Front Page Titles (by Subject) chapter 6 a: How Democratic Institutions and Mores Tend to Raise the Cost and Shorten the Length of Leases - Democracy in America: Historical-Critical Edition, vol. 4
The Online Library of Liberty
A project of Liberty Fund, Inc.
Search this Title:
chapter 6 a: How Democratic Institutions and Mores Tend to Raise the Cost and Shorten the Length of Leases - Alexis de Tocqueville, Democracy in America: Historical-Critical Edition, vol. 4 
Democracy in America: Historical-Critical Edition of De la démocratie en Amérique, ed. Eduardo Nolla, translated from the French by James T. Schleifer. A Bilingual French-English editions, (Indianapolis: Liberty Fund, 2010). Vol. 4.
About Liberty Fund:
Liberty Fund, Inc. is a private, educational foundation established to encourage the study of the ideal of a society of free and responsible individuals.
This bilingual edition of Tocqueville’s work contains a new English translation of the French critical edition published in 1990. The copyright to the French version is held by J. Vrin and it is not available online. The copyright to the English translation, the translator’s note, and index is held by Liberty Fund.
Fair use statement:
This material is put online to further the educational goals of Liberty Fund, Inc. Unless otherwise stated in the Copyright Information section above, this material may be used freely for educational and academic purposes. It may not be used in any way for profit.
How Democratic Institutions and Mores Tend to Raise the Cost and Shorten the Length of Leases
What I said about servants and masters applies to a certain point to landowners and tenant farmers. The subject merits, however, to be considered separately.
In America, there are, so to speak, no tenant farmers; every man owns the field that he cultivates.
It must be recognized that democratic laws tend powerfully to increase the number of landowners and to decrease that of tenant farmers. Nonetheless, what is happening in the United States must be attributed much less to the new institutions of the country than to the country itself. In America land costs little, and everyone becomes a landowner easily. The land yields little, and its products can be shared by a landowner and a tenant farmer only with difficulty.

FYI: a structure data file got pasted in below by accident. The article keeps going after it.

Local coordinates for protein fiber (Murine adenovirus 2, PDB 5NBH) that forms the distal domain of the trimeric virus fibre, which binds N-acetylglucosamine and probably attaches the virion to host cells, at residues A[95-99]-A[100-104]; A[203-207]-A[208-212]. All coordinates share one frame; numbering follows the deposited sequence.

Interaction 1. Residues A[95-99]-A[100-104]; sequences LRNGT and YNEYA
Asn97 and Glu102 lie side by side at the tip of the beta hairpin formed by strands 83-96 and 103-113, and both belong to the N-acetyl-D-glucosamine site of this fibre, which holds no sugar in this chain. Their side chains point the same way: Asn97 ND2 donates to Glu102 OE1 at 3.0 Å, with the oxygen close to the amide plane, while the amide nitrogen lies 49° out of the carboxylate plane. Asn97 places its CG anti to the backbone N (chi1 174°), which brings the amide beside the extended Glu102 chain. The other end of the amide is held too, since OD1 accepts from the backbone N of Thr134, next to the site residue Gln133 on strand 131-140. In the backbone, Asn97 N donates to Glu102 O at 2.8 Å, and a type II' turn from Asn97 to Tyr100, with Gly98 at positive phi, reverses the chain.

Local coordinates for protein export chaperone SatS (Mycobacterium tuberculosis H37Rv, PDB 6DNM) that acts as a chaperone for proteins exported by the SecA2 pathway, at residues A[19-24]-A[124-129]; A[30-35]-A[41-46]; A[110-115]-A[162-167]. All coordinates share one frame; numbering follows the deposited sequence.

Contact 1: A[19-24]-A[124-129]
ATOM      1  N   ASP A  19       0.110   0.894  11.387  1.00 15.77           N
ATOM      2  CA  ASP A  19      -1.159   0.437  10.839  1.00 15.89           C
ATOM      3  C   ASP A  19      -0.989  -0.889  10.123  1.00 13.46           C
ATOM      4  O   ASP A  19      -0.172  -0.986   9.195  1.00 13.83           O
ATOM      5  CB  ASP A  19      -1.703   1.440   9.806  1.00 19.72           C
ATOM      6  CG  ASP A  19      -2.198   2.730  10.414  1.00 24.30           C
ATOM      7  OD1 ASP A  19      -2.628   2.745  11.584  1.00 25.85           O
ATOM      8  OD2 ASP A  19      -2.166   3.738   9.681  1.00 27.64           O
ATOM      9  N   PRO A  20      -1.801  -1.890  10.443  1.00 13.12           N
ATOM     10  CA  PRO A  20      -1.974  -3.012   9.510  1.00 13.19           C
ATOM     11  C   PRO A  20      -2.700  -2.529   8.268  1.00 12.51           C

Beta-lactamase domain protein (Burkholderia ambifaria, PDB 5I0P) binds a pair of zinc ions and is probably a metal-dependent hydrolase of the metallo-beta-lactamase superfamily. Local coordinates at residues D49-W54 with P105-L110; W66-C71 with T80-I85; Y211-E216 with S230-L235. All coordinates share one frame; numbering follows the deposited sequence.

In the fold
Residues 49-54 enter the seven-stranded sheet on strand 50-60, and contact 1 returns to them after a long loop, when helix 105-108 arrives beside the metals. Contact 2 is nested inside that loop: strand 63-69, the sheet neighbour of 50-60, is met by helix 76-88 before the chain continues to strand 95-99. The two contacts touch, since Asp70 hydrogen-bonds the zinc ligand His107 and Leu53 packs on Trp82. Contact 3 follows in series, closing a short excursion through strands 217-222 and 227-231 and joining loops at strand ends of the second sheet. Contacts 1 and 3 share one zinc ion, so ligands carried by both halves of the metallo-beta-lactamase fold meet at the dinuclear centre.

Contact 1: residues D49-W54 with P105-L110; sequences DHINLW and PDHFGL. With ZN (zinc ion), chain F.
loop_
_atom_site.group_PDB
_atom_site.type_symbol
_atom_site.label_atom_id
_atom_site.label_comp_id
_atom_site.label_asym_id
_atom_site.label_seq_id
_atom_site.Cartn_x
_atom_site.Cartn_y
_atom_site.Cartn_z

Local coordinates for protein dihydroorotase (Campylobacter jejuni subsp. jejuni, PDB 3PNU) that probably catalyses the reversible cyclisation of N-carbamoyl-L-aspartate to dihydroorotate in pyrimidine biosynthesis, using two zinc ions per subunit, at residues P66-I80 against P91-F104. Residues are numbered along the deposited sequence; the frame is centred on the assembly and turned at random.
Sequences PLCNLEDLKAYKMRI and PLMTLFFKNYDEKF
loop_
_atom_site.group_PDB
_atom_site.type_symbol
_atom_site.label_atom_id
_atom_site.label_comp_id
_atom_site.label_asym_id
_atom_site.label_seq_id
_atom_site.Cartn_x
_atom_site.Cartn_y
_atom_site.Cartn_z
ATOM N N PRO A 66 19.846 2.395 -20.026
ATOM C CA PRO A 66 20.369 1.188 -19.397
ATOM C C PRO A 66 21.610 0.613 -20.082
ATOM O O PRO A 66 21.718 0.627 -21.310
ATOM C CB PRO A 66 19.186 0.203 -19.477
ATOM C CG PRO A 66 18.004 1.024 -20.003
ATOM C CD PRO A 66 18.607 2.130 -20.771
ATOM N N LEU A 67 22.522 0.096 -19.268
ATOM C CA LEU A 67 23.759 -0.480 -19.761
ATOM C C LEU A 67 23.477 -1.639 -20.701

So America is unique in this as in other things; and it would be an error to take it as an example.
I think that in democratic countries as well as in aristocracies, landowners and tenant farmers will be found; but landowners and tenant farmers will not be bound together in the same way.
In aristocracies, farm rents are paid not only in money, but also in respect, in affection and in services. In democratic countries, they are paid only in money.b When patrimonies divide and change hands, and when the permanent relationship that existed between families and the land disappears, it is no longer anything except chance that puts the landowner and the tenant farmer in contact. They join together for a moment to debate the conditions of the contract, and afterward lose sight of each other. They are two strangers brought together by interest who rigorously discuss a matter that concerns only money.
As property is divided and wealth is dispersed here and there over the whole surface of the country, the State fills with men whose old wealth is in decline and with the newly rich whose needs increase faster than their resources. For all of them, the least profit is of consequence, and no one among them feels disposed to allow any one of his advantages to escape, or to lose any portion whatsoever of his income.
Since ranks are mingling and the very greatest as well as the very smallest fortunes are becoming rarer, there is less distance every day between the social condition of the landowner and that of the tenant farmer; the one does not naturally have an undisputed superiority over the other. Now, between two equal men in straitened circumstances, what can the subject of a rental contract be, if not money?c